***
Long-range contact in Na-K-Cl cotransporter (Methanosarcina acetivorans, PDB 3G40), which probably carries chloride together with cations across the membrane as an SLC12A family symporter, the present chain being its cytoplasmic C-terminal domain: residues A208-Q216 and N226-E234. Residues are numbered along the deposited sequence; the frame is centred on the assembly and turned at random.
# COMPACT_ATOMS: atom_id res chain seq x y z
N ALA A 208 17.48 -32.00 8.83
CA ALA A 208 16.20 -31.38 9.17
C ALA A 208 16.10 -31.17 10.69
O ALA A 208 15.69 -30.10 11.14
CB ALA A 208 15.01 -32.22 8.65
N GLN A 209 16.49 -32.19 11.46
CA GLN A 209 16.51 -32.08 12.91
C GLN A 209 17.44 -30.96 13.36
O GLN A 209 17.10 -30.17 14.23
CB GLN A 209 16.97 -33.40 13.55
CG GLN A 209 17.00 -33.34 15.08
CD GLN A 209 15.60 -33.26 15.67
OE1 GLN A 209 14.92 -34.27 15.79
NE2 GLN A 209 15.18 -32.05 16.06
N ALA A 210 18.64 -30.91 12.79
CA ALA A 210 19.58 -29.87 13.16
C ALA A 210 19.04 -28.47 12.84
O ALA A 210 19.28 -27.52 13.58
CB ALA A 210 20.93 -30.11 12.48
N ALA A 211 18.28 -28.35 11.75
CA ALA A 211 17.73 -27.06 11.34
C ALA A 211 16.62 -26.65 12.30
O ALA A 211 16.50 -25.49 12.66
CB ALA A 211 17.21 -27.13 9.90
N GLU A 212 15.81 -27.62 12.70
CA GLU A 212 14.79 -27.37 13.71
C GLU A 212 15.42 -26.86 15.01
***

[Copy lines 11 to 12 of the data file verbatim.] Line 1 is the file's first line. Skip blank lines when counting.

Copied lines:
O GLN A 209 17.10 -30.17 14.23
CB GLN A 209 16.97 -33.40 13.55